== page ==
He could have zapped, say, 80 years. That would have reduced the sentence by more than three-quarters. If he had stopped at that -- i.e., if he had shown any restraint whatever -- the four police officers would be alive today.
For any Democrats who want Mike Huckabee -- take him! Please!
Posted by: Bill Otis | Dec 3, 2009 7:09:02 PM
Those criminal dependent bodies, approving commutation, also contradicted the advice of everyone who knew or examined him. They engaged in wrongheaded, negligent clemency, and should be made to pay. There should be exemplary damages to the extent it can be shown they had knowledge, and disregarded the safety of the public. They took almost no care to protect the public safety.
He committed many other crimes before the murders. Those victims should be compensated for the carelessness or lack of any care of these criminal dependent, pro-criminal, biased groups.
Their self-dealt immunity from liability is unjust and outrageous. It is a form of corruption.
Posted by: Supremacy Claus | Dec 3, 2009 7:24:33 PM
The police officers death is a tragedy and my hearts go out to the families and community. However if Huckabee is runs for the highest job in the United States he will receive my vote. He is someone that I think America can trust. It takes courage to grant pardons/clemency and that is exactly what Huckabee has!! Not like the past two Governors of North Carolina who lack that courage.
Posted by: Anon | Dec 3, 2009 10:19:29 PM
Excuse me Mr. Otis and I will stand corrected if wrong but as I read it Huck reduced a 108 year sentence to 47 years, a reduction of 61 years. You would have ok'd an 80 reduction if he had stopped there? Looks like Huck is about 19 years to the good by your calculations. It was the parole board that let him out and thank goodness for the sanity of a few on this site. Kudos to the professor, DEJ, Anon, DLJ. As I said on a previous post, a conservative can't win. He's damned by liberals for being "tough on crime" and damned by left and right when he does the right thing on the advice of all of the "experts". How wonderful is your 20/20 hindsight.
Posted by: HadEnough | Dec 3, 2009 10:39:05 PM
"How wonderful is your 20/20 hindsight."
It's better than taking a gamble on freeing a violent criminal in order for him to be able to gush about how "compassionate" he is.
I'd have more respect for his "compassion" if he, instead of four unsuspecting police, paid the price for his error. But that's not exactly the way it worked out.
Posted by: Bill Otis | Dec 3, 2009 11:12:45 PM
The many problems with Huckabee:
1) IMMEDIATE RELEASE: From what I have read, it appears that Huckabee knew that his commutation of Clemmons' 108 year sentence to 47 years made Clemmons' immediately available for release. Has Huckabee ever acknowledged that? Governors know about good time and early release policies and have advisors that keep them up to date on what their decisions will mean.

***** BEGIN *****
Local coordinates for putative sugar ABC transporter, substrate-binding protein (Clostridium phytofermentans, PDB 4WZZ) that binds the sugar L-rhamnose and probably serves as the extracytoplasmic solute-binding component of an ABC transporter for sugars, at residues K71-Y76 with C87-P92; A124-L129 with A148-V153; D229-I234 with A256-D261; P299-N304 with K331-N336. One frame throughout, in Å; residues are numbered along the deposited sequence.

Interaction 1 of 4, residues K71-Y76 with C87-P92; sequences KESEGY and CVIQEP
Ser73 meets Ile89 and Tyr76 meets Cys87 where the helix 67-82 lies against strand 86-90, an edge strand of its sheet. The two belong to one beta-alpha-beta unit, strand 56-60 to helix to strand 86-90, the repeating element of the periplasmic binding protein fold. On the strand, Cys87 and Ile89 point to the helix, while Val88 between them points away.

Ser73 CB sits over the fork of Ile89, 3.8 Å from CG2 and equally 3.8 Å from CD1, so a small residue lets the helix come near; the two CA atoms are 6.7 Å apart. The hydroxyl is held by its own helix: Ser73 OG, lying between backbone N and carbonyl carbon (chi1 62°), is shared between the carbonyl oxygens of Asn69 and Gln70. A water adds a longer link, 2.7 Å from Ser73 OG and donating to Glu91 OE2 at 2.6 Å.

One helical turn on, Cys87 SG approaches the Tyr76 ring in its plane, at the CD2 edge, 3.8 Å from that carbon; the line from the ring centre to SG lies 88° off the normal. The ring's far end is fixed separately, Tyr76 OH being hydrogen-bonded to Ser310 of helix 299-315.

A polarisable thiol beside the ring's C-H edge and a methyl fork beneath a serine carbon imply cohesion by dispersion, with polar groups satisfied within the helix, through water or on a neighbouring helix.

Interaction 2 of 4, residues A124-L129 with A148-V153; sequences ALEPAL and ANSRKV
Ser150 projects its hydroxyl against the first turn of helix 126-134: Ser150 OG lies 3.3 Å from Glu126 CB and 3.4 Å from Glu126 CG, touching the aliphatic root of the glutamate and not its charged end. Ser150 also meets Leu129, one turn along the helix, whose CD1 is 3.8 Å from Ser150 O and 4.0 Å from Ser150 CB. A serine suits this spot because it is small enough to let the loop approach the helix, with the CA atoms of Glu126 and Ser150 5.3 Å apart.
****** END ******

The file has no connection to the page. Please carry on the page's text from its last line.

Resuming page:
2) BAD JUDGEMENT: Not once has Gov. Huckabee said the jury was right and I, the judge and the parole board were wrong. The unchallenged fact is that the jury was right and all those involved with his release were wrong. Had the wisdom of the jury been followed, this discussion would not be necessary.
3) READING THE FUTURE: GOV. HUCKABEE WINES: "I can't read the future. I wish I could." I consider this the most dishonest of Huckabee's defenses. Governors, parole boards and all of us, even remotely involved in criminal justice know that the confirmable rate of recidivism, from early releases, are in the 60-80% range and that reoffense rates are higher. The horrific failures in early release are as numerous as the drops of blood shed because of them. Huckabee knew this, well. Don't we all?
It is safe to say that the jury did read the future, as did others, who say, now, they were opposed to this early release.
Gov. Huckabee, Christian mercy should be shared with the innocent, as well as with the guilty. Christian mercy requires rational considerations based upon all of the information before you, not a blind eye.
No, Huckabee could not predict the exact future in the Clemmons case. Yet, he, absolutely, did know the horror that some of his decisions would reign over the innocent.
4) MAN UP: Huckabee has not once stated this reality: Had I not commuted his sentence, two children would not have been raped and four police officers would be preparing a Merry Christmas with their families, instead of rotting in the ground. My mercy wrought misery.
5) CLASSIC TALE: All of Huckabee's criticisms of all of the other failures in the criminal justice system in this case are true and it is a story repeated over and over again, in every system in the world. Huckabee is also a classic tale - a chief executive that doesn't have the character to say "The buck stops here".
Yep, you go Mike!
Posted by: Dudley Sharp | Dec 4, 2009 6:25:26 AM